Using SSL Certificate for Websites hosted in AWS S3

I have been hosting static websites on Amazon’s S3 service for a few years now and it’s been great. It’s affordable, simple, and fast. But what about if you want to use SSL certificates? I found a nice article on how to configure SSL with Cloudfront from It worked until recently. I started running into errors with browsers on Android devices. I found that the error is related to how chained my SSL certificate. Here’s a good reference to what some people were experience I will share what I did, but will not go into detail. Please refer to the article I mentioned above for more details.

Generate A CSR

I will be doing this on a OSX, the instructions should be similar on Linux. Windows users, well, please Google it. The command to generate a CSR is the following.

openssl req -nodes -newkey rsa:2048 -sha256 -keyout mydomain.key -out mydomain.csr

When you run this command, you will be asked a few questions.

  • Country Name
  • State or Province Name
  • Locality Name (eg, city)
  • Organization Name (eg, company)
  • Organizational Unit Name (eg, section)
  • Common Name (e.g. server FQDN or YOUR name)
  • Email Address
  • A challenge password
  • An optional company name

Provide CSR to SSL provider

You will need to provide the generated CSR file to the place where you bought your SSL certificate. I purchased mine from It asks me to select the web server. I choose nginx for my sites hosted in S3. Then I copy and paste the contents of my csr file. I used the cat command to copy and paste.

cat file_name.csr

It will display the contents of the file. Copy and paste including the line where it says –BEGIN– and –END–.

Check your email

This part of the process may be different depending on what type of SSL certificate you purchased. I will share the process that I go through. I purchased a Comodo PositiveSSL.

The first email you will receive contains a verification link. Click on it to verify and wait for the next email. When the verification is complete, they will email with files you need to compile so it can be installed in your server.

  • AddTrustExternalCARoot.crt
  • COMODORSAAddTrustCA.crt
  • COMODORSADomainValidationSecureServerCA.crt
  • mydomain.crt

Compile the files

I would unzip the files in a directory to keep it all in one place. Open terminal and go to that directory. I used the following code to compile the files together.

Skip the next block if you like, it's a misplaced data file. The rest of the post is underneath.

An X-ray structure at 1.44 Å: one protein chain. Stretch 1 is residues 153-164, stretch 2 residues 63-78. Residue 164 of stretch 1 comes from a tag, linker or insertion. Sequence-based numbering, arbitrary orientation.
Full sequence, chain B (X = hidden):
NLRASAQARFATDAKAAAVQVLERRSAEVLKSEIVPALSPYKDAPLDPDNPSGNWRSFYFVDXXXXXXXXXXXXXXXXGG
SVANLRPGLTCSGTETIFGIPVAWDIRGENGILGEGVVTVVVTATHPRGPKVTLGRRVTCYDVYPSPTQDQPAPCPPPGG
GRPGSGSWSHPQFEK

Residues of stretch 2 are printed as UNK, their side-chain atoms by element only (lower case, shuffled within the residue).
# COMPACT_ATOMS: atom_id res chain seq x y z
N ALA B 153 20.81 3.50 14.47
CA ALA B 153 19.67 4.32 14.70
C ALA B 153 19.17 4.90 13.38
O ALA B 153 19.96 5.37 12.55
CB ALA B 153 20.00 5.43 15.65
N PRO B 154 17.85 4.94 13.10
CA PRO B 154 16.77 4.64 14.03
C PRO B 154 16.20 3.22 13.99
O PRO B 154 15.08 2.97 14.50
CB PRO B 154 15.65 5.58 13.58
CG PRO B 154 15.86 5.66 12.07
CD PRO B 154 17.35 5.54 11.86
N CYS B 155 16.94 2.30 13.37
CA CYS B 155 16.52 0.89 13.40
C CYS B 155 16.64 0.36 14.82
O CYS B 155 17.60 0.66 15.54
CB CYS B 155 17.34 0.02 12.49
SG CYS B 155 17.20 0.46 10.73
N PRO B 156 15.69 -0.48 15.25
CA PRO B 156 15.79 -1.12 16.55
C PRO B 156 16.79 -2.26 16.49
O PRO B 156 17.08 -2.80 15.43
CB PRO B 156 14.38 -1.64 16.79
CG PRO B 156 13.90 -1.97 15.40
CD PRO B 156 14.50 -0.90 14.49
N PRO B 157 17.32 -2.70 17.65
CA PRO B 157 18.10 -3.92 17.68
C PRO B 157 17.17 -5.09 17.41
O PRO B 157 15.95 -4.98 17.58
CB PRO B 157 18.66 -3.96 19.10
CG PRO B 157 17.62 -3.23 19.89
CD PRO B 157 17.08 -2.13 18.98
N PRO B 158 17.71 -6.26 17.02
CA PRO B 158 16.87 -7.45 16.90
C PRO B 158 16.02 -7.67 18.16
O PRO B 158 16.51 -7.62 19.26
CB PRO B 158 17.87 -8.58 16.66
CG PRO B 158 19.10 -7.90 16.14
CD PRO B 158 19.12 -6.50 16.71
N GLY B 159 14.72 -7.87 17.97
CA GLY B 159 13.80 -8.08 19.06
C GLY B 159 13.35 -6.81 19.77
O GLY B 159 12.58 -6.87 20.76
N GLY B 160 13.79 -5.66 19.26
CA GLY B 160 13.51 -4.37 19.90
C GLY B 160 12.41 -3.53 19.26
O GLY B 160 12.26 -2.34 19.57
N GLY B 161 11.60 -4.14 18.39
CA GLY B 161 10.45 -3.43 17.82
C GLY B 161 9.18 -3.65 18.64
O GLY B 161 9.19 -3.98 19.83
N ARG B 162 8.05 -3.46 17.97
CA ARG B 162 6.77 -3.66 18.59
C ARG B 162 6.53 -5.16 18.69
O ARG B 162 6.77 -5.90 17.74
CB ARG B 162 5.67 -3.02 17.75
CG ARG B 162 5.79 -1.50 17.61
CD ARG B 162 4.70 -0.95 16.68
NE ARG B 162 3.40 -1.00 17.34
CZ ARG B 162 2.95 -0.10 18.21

cat COMODORSADomainValidationSecureServerCA.crt COMODORSAAddTrustCA.crt AddTrustExternalCARoot.crt > ssl-bundle.crt

That command should have created a file called ssl-bundle.crt or whatever name you want to call it that contains all of the files listed in the command.

Install certificate in Cloudfront

You will need to use Cloudfront to install the SSL certificate. I will be using AWSCLI to install it. Here is the command to use to install the certificate in Cloudfront.

aws iam upload-server-certificate --server-certificate-name name_to_display_in_cloudfront --certificate-body file://mydomain.crt --private-key file://mydomain.key --certificate-chain file://ssl-bundle.crt --path /cloudfront/mydomain/

If you AWSCLI is using multiple profiles and the default profile doesn’t have appropriate IAM privileges, you can use the –profile profile_name option. If all goes well, you will see a JSON formatted data in your terminal screen.

Cloudfront configuration

If you haven’t already done so, create a new distribution for your website.

  • Select Web
  • Origin Settings
  • Origin Domain Name: When you click on the box, select the S3 bucket you wish to use. It may give you the wrong entry such as This is inaccurate because it doesn’t contain the region your bucket is in. Instead, you should have something like
  • Origin Path: leave blank
  • Origin ID: Enter whatever you like or use the same as Origin Domain Name.
  • Leave default settings for the reset of this section.
  • Default Cache Behavior Settings: I left everything default here but I did change the following setting.
  • Viewer Protocol Policy: Redirect HTTP to HTTPS. This option redirects all http request to https. The default “HTTP and HTTPS” means it will use both but it’s up to the user visiting your website to the http or https. Please click on the information links to the right of each option if you wish to know more about them.
  • Distribution Settings
  • Alternate Domain Names (CNAMEs): (enter on each line)
  • SSL Certificate: Custom SSL Certificate (stored in AWS IAM) and select your name_to_display_in_cloudfront from the dropdown. It’s up to you on what you choose on the rest. I left the rest as default.

Route 53 configuration

You may need to visit your Route 53 configurations. It may still be pointing to your S3 bucket. It really should be pointing to your Cloudfront distribution. You may need to wait until Cloudfront finishes deploying. You can check in your Distribution list and see if the Status is Deployed. Otherwise, it may not show up in Route 53 as an alias target.

Developing on Windows

I recently started running Microsoft’s latest operating system Windows 10. As a developer, I have preferred developing on OSX or a Linux VM – it’s just easier unless you’re developing for a Windows platform. But for web development, Windows has never been an option for me. I’ve tried in the past but I always hated the experience. Lately, I have found resources and articles on how I can use a Windows OS for web development. I’d like to share how I have my environment set up.

Laravel / PHP